I own a few AR-pattern rifles in various calibers and enjoy shooting them. I have guns in 9mm, .223/5.56, and now 7.62×39. So, I wouldn’t exactly call myself an AR expert but, as the saying goes, this ain’t my first rodeo where they are concerned. I know what works for me and what I like. I like this Bear Creek Arsenal (BCA) side-charging AR, and the caliber it came in ― I’m a fan of the Russian “short thirty” and enjoy shooting it. If you’re looking for a decent AR in that caliber, this is the gun for you.
Quick Summary of the Bear Creek Arsenal AR 7.62×39
This accurate and reliable AR, with its 16-inch barrel and collapsible stock, would be a great addition to any gun safe. Given the caliber, it opens this gun up to jobs that a .223/5.56 can’t do, at least legally. As an example, in my state, .223 is illegal for deer, but the 7.62×39 isn’t. It’s a deer-legal caliber in a handy, familiar package that can use all your other AR attachments and doo-dads. It’s a win-win.
Good and Bad
- Familiar AR-pattern rifle with M-LOK attachment points on the handguard
- 15.25″ Picatinny rail
- BCG is staked from the side and rated for full auto
- Side-charging – no rear-mounted bolt handle that can cause scope interference
- Rear sling swivel included
- Fit & finish are excellent
- Very accurate and reliable with my ammo
- No magazine is included
- No sights
The pros outweigh the cons, in my opinion, and that’s what this is based on ― my opinion after shooting this rifle several times. The only “cons” that are not opinion-based is that no mag or sights are included. Not having sights I can see as many ARs don’t include them, but the missing magazine puzzles me. I’m not quite sure why they don’t include one. I did look on the BCA website and saw that no magazine was included with any rifle they sell as far as I can tell. I ordered the recommended ASC magazine, a 20-rounder, and it has worked perfectly.
Why not a 30-rounder, I hear you ask your computer monitor. Well, that’s because 20-rounders tend to fit a little more easily onto a shooting bench rifle rest. Plus, they are easier to load to full capacity.
One more point that could be con of sorts, at least to me is that the bright, paint-filled engraving on the left side of the mag well is a bit distracting, at least to me. I didn’t include it on the above list because it may not be an issue for some shooters, but it is a bit of a distraction for me. (At least I can blame my poor shooting on it!).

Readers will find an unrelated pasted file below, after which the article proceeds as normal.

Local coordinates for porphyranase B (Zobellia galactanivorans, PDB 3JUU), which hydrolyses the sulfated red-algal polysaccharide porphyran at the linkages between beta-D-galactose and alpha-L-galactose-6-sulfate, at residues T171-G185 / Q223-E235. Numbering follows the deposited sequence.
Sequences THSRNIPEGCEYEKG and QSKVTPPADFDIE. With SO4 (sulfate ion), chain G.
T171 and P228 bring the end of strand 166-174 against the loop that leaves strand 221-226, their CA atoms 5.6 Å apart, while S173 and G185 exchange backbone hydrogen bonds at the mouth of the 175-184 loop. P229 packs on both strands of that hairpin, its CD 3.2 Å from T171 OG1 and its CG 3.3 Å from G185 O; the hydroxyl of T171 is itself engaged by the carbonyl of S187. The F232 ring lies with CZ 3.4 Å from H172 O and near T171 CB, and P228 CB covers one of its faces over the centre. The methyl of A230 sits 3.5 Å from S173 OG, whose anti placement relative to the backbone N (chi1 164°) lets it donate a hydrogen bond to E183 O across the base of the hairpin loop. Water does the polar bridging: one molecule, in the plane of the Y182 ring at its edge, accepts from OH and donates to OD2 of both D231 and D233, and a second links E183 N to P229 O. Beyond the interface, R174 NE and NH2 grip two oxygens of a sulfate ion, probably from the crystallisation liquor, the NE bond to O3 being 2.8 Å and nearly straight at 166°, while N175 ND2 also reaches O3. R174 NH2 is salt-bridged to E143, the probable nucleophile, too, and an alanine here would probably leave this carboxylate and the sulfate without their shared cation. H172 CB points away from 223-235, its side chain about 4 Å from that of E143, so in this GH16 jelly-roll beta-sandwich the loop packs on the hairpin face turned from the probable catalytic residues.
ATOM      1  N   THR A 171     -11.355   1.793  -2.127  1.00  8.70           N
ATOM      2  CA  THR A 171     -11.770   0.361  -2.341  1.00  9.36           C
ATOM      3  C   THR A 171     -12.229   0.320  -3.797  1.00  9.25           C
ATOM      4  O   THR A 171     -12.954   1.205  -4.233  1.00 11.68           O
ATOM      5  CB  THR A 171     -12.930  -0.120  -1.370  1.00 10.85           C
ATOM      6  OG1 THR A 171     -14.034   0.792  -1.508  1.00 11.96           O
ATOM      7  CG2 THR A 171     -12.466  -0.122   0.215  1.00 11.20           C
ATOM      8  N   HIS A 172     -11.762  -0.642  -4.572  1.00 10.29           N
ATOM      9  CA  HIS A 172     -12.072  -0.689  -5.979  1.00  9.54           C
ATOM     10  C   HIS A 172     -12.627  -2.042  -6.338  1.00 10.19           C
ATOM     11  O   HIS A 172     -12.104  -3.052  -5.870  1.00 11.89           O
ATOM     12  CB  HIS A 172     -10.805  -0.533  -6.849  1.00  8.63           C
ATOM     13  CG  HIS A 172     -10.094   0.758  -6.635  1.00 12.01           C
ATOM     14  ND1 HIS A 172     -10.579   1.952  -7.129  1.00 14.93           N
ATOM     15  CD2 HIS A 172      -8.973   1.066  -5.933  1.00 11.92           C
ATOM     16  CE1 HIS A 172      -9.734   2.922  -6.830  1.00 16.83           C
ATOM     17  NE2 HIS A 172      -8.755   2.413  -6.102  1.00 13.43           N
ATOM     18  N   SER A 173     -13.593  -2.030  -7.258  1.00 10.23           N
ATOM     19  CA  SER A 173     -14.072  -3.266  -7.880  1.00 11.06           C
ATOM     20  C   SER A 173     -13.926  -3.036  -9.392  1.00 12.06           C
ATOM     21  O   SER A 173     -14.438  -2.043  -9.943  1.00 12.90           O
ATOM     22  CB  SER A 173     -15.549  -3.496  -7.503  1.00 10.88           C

Who Is Bear Creek Arsenal?
BCA is owned and operated by the Moore family in Sanford, North Carolina. The family has a history of being not only master machinists but also shooters.
Just like the people behind the Diamondback DB9R 9mm, BCA started off by making barrels, receivers and other parts for gun manufacturers. They made private-label guns for other companies as well. After this, sister company Moore Machining introduced an AR rifle to the marketplace. The success of this led to moving the entire operation to the current BCA location. The company produces rifles with professional fit, finish, and function. I was truly impressed when I saw just how many different models they make, not to mention the side-chargers. I’ve always been a side-charge fan. The company is doing well if my rifle is any indication.
Who should buy this AR?
As I look at this well-made AR sitting on the table, I am thinking about its role in a gun collection. Why would you want this specific gun? It’s not in caliber 5.56, or in a popular pistol caliber like 9mm ― I have ARs in those calibers ― so what’s so special about the 7.65×39? Well, there are a couple of things that I can think of.
First of all, ammo for the gun is still available in this time of nonexistent ammo supplies. You might have to look for it, but it’s out there. This also reinforces the point that, once ammo is back in volume, 7.65×39 should be even cheaper and more readily available. (Having said that, I just learned today of the stoppage of Russian ammo imports so time will tell).
Another reason to own this gun is that it is not a .223 or a 9mm ― it’s in a caliber that is deer-legal in my state as I mentioned above. I just have to use either JHP or SP bullets, which is not a big deal. This rifle is a variation on BCA’s standard AR, but with side charging. That alone in my book makes it a great addition to a gun collection.